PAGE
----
Background: The Miller Forensic Assessment of Symptoms Test (M-FAST)  was originally developed for detection of malingering of psychiatric symptoms in forensic settings, but it is now used frequently on other clinical groups such as post-accident patients or war veterans, to assess malingering of non-psychiatric medical symptoms, i.e., on patient groups and on symptoms for which the M-FAST was not validated in accordance with standards of the American Psychological Association (APA).
Method: The M-Fast consists only of 25 items. We undertook a systematic review of all 25 items to evaluate their content validity, i.e., congruence with the intended goal to differentiate malingerers from legitimate patients.
Results: With respect to detection of malingering of psychiatric symptoms, the M-FAST items list many legitimate psychiatric symptoms that are (rather perplexingly) scored as indicators of malingering. A few examples are as follows: auditory hallucinations (“voices”) associated with autonomic signs of anxiety (Item 18) or with fear of leaving the room or home during such episodes (Item 22), hallucinations lasting for days (Item 6), and olfactory hallucinations (phantosmia) (Item 17), adverse changes of mood while suspecting to be plotted against (Item 3), a belief to have special powers with respect to sensory perception (Item 13), and delusional parasitosis (Item 20). An M-FAST item refers to “feeling depressed most of the time” (Item 2) and is also scored as indicator of malingering.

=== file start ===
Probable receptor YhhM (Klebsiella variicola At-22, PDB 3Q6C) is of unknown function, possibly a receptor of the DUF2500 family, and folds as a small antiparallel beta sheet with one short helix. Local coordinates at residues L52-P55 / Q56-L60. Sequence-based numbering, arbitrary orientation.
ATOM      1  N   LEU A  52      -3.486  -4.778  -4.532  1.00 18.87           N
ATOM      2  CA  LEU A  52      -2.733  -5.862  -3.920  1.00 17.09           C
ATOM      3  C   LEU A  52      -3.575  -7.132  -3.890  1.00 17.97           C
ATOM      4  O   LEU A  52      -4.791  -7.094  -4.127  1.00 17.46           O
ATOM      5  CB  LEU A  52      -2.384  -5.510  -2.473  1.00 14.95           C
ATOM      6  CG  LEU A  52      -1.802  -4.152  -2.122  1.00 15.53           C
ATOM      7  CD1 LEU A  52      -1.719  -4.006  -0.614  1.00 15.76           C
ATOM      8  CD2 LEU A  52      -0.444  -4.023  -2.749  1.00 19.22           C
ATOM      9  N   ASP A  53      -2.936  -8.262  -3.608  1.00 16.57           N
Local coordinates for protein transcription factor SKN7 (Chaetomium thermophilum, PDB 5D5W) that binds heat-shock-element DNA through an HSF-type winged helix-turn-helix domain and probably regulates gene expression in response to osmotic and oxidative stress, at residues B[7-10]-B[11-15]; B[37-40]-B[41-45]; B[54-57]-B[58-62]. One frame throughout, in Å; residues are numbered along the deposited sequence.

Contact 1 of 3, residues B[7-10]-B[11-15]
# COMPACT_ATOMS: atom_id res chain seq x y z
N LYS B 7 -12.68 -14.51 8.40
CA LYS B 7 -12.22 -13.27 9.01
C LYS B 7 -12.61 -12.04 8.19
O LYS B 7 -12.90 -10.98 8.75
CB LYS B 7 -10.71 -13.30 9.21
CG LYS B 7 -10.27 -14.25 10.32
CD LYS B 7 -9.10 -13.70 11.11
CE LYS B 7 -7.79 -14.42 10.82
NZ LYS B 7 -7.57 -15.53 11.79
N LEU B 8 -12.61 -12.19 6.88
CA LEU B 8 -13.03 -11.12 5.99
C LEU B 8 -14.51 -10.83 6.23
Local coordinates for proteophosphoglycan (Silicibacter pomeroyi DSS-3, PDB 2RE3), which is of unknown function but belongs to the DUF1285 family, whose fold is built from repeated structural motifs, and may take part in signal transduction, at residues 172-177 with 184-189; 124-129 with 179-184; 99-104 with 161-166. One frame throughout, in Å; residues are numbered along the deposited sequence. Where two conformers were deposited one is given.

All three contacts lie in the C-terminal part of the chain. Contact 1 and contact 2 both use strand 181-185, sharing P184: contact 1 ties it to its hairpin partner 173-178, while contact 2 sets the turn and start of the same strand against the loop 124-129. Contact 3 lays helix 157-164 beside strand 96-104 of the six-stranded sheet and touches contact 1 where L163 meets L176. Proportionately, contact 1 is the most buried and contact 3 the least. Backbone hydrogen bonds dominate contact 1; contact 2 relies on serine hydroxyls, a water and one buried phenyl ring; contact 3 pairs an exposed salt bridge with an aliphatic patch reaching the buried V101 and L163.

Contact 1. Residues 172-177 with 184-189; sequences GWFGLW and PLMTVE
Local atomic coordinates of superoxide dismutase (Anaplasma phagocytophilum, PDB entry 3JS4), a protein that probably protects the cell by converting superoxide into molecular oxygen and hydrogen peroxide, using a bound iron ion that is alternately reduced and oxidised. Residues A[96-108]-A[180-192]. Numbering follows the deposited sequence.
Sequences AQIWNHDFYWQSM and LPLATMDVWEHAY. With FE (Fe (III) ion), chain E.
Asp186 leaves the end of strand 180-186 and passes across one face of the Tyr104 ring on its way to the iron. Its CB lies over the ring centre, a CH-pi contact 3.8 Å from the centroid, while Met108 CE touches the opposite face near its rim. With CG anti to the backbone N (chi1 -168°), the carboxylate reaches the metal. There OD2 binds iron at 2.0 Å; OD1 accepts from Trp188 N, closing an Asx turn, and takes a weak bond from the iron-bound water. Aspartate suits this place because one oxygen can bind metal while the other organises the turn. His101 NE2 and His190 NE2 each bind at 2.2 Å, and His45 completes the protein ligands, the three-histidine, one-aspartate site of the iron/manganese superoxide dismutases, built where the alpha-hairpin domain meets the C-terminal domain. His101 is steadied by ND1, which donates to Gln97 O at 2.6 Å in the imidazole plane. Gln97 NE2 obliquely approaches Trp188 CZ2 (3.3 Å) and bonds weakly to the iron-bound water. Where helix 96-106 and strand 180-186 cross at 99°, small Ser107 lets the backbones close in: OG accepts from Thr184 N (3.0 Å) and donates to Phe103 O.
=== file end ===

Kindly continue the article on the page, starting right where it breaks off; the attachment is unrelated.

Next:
With respect to detection of malingering of medical symptoms in survivors of motor vehicle accidents (MVA), examples of unduly contaminated item content include: depressed feelings (Item 2), tinnitus triggered or exacerbated over the duration of stressful interview (Item 25), intense nightmares that occur concurrently with weight loss (Item 12), neurological symptom of formication (Item 20), phantosmia (Item 17), and fluctuation of symptoms as if someone is “turning them on and off …” (Item 14).
Discussion and Conclusions: More than a half of M-FAST items have content that can be legitimately endorsed by psychiatric patients, or those injured in MVAs, or by injured war veterans, but in the M-FAST, these items are erroneously scored as indicators of malingering. This can lead to high rates of false positives, e.g., 33% to 63% in the 2017 study by Weiss and Rosenfeld.
Keywords: malingering, M-FAST, thought disorder, delusions, hallucinations, post-concussion syndrome, whiplash syndrome.